By Zamzami Arlinus

Deforestation of peat swamp forests can affect the water system in the surrounding area, as happened in the Rokan Hilir District, ​​Riau. Now it is difficult for the residents to get clean water for drinking and daily needs such as washing.

Almost every day, Edi Wardo (29) fishes in the ditch in front of his house. He also put fish traps in the 2-meter wide ditch. Children play and bathe in the ditch because the water is clean and there are lots of fish such as mudfish and slender walking catfish.

“In the past, I used to fish every day. Put the traps there too. There was a lot of fish," said Edi when we met him in early November 2018.

There were so many fish in the peat water ditch that when he put the traps in the afternoon, he could get 4-5 kilograms of fish in the morning. The fish were consumed by local residents as a source of protein.

However, the joy from the abundance of water sources in Jumrah Village, Rokan Hilir District, Riau is now just a memory. Now, the fish are gone. The villagers even have to buy water for washing their feet from outside the village.

When the author visited Jumrah Village recently, the ditch was dry. There were some puddles but they were full of mud. There were only ducks dipping their beaks into the mud to find food.

The wooden house owned by Edi's parents was built on stilts. Most houses in Jumrah are also built on stilts to anticipate flooding since Jumrah Village is located on the banks of Rokan River.

"Now, it's dry like this. There’s only mud everywhere. Nothing that can be used anymore,” said Edi, who is now working in Pekanbaru, 204 kilometers from Jumrah.

The drastic change is believed to be due to the destruction of the dense swamp forest in Jumrah Village. In early 2011, an industrial forest plantation company, Ruas Utama Jaya (RUJ), started logging the trees based on the Annual Work Plan submitted to the Ministry of Forestry.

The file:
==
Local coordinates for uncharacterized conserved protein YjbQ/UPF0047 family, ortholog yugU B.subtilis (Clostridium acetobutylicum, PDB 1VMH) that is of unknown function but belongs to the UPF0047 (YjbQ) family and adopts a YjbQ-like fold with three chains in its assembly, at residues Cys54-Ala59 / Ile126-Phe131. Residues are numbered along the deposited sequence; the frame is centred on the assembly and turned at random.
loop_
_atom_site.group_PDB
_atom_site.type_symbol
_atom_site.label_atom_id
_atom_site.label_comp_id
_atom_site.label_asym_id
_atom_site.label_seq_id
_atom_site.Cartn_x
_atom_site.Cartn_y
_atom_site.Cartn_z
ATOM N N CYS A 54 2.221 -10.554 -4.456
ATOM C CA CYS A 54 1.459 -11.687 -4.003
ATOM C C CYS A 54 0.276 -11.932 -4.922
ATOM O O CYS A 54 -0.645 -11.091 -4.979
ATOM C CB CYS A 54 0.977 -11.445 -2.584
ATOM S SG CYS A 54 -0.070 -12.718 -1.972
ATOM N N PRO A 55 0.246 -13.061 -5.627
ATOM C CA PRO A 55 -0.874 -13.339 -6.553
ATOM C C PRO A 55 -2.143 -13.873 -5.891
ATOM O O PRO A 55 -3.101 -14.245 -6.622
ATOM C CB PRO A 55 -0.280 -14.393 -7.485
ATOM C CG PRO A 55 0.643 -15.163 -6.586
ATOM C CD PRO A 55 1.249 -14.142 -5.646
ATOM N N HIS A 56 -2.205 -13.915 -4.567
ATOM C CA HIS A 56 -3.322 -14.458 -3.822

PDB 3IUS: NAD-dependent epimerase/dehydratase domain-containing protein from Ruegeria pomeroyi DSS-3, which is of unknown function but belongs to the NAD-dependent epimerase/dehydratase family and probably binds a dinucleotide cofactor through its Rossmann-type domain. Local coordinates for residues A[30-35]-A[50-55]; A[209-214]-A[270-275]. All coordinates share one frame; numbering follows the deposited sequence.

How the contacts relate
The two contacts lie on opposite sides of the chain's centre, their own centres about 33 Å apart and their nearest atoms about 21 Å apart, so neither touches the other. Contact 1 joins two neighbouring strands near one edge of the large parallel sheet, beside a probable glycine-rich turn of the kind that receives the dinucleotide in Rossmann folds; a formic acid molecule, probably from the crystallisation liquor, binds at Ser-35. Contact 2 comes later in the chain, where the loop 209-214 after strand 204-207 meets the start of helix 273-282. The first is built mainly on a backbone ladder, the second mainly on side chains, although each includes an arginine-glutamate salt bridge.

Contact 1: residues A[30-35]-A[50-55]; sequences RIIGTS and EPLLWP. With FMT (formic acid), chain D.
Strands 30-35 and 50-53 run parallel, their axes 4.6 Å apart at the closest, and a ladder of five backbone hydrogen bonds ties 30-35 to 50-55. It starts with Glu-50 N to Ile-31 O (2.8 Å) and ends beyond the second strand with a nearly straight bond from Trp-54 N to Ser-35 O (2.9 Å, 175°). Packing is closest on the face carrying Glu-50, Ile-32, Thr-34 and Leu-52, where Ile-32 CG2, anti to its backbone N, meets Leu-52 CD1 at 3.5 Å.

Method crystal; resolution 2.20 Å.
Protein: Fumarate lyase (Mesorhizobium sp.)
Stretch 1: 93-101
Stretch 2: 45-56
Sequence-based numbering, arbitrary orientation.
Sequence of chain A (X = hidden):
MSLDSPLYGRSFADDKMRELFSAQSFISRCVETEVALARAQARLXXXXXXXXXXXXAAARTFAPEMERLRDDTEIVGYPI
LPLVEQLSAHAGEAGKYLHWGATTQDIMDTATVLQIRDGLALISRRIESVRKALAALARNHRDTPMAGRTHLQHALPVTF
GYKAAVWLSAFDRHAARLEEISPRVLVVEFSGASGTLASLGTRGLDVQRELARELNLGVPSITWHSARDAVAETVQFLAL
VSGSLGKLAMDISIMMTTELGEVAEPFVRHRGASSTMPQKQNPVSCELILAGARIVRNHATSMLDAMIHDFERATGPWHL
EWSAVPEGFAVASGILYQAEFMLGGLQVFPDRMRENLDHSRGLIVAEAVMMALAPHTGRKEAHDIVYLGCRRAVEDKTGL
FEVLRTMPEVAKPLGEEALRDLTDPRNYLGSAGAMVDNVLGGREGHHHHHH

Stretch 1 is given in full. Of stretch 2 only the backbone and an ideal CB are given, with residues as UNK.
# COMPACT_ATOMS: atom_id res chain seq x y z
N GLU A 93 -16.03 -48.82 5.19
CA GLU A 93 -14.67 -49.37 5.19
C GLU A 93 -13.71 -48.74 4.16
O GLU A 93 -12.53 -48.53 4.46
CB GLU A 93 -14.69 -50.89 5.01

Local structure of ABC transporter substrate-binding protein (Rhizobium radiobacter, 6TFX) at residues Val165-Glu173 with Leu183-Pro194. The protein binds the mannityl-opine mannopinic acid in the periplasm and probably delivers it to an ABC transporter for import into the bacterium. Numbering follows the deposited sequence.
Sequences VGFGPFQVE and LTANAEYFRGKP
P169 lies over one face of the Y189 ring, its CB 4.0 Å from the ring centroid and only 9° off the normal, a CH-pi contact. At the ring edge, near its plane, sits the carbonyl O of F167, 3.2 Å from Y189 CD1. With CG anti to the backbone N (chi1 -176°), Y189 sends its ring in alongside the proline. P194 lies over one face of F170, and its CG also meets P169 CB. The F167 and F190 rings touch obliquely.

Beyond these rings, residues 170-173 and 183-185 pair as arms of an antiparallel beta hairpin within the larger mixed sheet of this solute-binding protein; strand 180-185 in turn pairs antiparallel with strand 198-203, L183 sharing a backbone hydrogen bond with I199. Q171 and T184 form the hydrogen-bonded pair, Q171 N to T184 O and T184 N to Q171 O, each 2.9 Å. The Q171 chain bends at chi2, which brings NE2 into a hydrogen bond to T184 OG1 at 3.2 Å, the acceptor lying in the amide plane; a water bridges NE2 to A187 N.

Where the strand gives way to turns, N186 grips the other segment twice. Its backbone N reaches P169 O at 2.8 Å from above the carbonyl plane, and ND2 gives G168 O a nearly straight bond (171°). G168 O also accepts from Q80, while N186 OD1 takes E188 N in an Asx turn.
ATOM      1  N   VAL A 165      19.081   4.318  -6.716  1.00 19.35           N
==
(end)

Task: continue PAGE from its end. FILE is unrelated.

It's not that they never built wells as an alternative source of water. There is a six-meter deep well in the open-air bathroom but it also has the same fate as the ditch. There’s only mud in it.

Edi said that water was once abundant in his village but it slowly disappeared since the Senepis peat swamp forest was destroyed. He explained that the drought happened since the industrial forest plantation company (HTI), PT Ruas Utama Jaya, started their activities in 2007.

According to him, the trees were cut down and the peatlands were drained by making large canals. The canals are channeled into the river, thereby accelerating peat drainage. Peatlands should be wet but now the peatland in his village, which is located around the Senepis peat swamp forest, is dry.

“That was the beginning. The peatland used to be a swamp with lots of water. Now it gets burned during the dry season," he said.

Arifudin, a researcher at the Center for Disaster Studies, LPPM, Riau University, confirmed that deforestation of peatlands could have an impact on the water system in the area. Not only water management in the peat forest, but also in areas that have been benefiting from the retention of water in the forest, such as the surrounding villages.

“One kilogram of peat can hold or retain 90 kilograms of water (10 liters). So imagine how much water will be lost if the peat is degraded," said Arif.

Therefore, continued Arif, natural forests that have turned into plantations and drained peat must be rewetted immediately. The rewetting program introduced by the Peatland Restoration Agency must be carried out on a massive scale. The drought does not only occur in Jumrah Village but also in other villages around forests that have changed functions and when canals are built to drain the peat.


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